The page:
10.Tuition-free SUC’s – Congress has approved appropriations that is supposed to make tuition free in all state colleges and university. The move is a product of the assertion of the student movement and a vindication of the historic position against commercialization of education. The development has been described as a “game-changer” and will likely usher a new wave of mass struggles on campus and in the streets next year. The fight is by no means over and a new round is just starting.

There were many other issues that made 2016 “memorable” and challenging. We had the tanim-bala scam, MRT-LRT commuter woes, horrible traffic, the continuing agrarian disputes in Luisita, the filing of corruption cases against Aquino and his officials, the acquittal of Gloria Macapagal Arroyo and her officials, the SC declaration of EDCA as constitutional, the Save Fabella campaign, the mining audit and suspension of destructive mining companies and many more.

One event that should be watched closely at the start of the new year is the third round of formal piece talks between the GRP and NDFP which will say a lot on how the Left’s relationship with Duterte will be the rest of the year, and perhaps for the rest of his term. The talks would be an important indicator of the direction the Duterte government will ultimately take: whether it veers more to the Right and protects the status quo or it stays true to the President’s pronouncement that he is Left, thus ushering progressive change.

The next round of formal peace talks are set on January 19, 2017.

In all these events, the people are not mere spectators waiting for the next big revelation. More than ever, the people must weigh in and wage militant mass struggles for national democracy. Unless the Duterte regime addresses the root causes of the armed conflict, the basis for revolutionary struggle will remain. The militant mass movement will continue to march in the streets. The struggle continues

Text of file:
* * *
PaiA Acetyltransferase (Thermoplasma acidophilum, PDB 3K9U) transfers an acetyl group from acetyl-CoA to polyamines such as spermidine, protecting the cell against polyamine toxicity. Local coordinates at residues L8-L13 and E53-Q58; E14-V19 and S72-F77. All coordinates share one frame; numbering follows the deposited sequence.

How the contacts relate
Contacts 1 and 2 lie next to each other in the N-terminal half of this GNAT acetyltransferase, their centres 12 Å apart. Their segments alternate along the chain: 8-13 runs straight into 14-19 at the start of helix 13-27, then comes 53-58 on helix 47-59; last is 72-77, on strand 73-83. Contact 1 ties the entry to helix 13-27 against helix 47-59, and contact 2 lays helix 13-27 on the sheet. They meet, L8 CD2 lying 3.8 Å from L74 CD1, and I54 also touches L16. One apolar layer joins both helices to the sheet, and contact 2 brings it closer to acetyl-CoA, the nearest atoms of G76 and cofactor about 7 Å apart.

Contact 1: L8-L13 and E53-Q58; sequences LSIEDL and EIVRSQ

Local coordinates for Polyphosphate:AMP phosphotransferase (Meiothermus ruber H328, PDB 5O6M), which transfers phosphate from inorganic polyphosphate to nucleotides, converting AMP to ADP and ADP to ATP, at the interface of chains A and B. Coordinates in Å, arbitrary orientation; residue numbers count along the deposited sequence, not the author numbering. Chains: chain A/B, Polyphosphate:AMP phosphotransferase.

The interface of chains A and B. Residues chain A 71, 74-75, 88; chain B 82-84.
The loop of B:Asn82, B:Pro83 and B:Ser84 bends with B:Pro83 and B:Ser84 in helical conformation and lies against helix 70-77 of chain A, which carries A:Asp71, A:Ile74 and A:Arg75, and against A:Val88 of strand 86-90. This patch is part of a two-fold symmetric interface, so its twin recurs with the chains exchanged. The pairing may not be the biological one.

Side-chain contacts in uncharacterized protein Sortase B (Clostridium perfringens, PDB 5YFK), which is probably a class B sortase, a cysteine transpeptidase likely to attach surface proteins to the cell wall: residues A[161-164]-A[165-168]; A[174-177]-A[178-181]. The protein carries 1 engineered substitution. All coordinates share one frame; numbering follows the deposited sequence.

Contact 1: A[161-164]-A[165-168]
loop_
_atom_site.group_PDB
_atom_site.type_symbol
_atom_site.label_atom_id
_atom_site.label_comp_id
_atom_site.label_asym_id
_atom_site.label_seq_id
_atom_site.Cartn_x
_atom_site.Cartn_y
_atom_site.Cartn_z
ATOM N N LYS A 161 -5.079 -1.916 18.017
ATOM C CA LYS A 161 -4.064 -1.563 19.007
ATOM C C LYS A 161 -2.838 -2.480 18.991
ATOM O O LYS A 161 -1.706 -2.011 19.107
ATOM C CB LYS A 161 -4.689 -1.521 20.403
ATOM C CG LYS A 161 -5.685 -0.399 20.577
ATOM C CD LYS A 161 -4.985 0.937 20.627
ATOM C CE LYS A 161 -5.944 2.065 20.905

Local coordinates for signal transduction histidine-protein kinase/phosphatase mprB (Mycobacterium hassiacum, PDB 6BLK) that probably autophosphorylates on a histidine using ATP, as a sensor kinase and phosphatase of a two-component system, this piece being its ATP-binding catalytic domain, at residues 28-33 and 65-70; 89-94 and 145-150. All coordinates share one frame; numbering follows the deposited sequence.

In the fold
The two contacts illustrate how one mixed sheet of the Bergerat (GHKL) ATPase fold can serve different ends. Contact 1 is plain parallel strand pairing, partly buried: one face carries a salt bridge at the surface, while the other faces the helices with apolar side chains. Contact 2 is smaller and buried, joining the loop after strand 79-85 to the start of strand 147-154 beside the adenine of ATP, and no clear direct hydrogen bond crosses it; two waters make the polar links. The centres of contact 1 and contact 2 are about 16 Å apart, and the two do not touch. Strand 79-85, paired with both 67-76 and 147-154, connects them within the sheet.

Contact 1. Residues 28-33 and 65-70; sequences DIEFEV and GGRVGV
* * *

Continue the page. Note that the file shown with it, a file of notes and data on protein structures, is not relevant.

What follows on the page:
We welcome the new year, the only way we can: with a firm resolve to fight for the liberation of the people.

A happy and militant new year to all!


​Nobyembre 18, 2016

Larawan mula sa Philippine Collegian

Magandang gabi mga kababayan, mga kapatid. Nais ko munang magbigay-pugay sa mga tunay na bayani. 
Sa mga biktima ng Martial Law na hanggang ngayon ay patuloy na lumalaban para sa hustisya. Sila ang mga tunay na bayani. 
Sa mga martir ng UP at iba pang unibersidad, sa mga kabataang sumapi sa New People’s Army (NPA) at nag-alay ng buhay para labanan ang diktadura. Sila ang mga tunay na bayani. 
Sa mga naghain ng kaso sa Korte Suprema para labanan ang paglibing. Natalo man sila sa kaso, bayani rin sila sa ating puso. 
Sa kabataan at mamamayang patuloy na lumalaban. Kayo ang mga tunay na bayani. 
Nais ko namang banggitin ang mga may kasalanan kung bakit tayo naririto ngayon. 
Ang pamilya Marcos, na hanggang ngayon ay ayaw aminin ang kanilang kasalanan sa bayan at ginagawa ang lahat para baluktutin ang kasaysayan at makabalik sa Malacanang. 
Ang Korte Suprema na naggawad ng desisyong pabor sa paglibing at naghahawan ng daan para linisin ang rekord ni Marcos, na siya daw ay hindi purely evil at tulad din natin na nagkakamali din. Neknek nyo!
Si Pangulong Duterte, at ang kanyang pakikipag-alyansa sa mga Marcos, pag-utos sa paglibing, at pagiging instrumento ng pampulitikang rehabilitasyon at panunumbalik ng mga Marcos. Anong klaseng “change is coming” yan?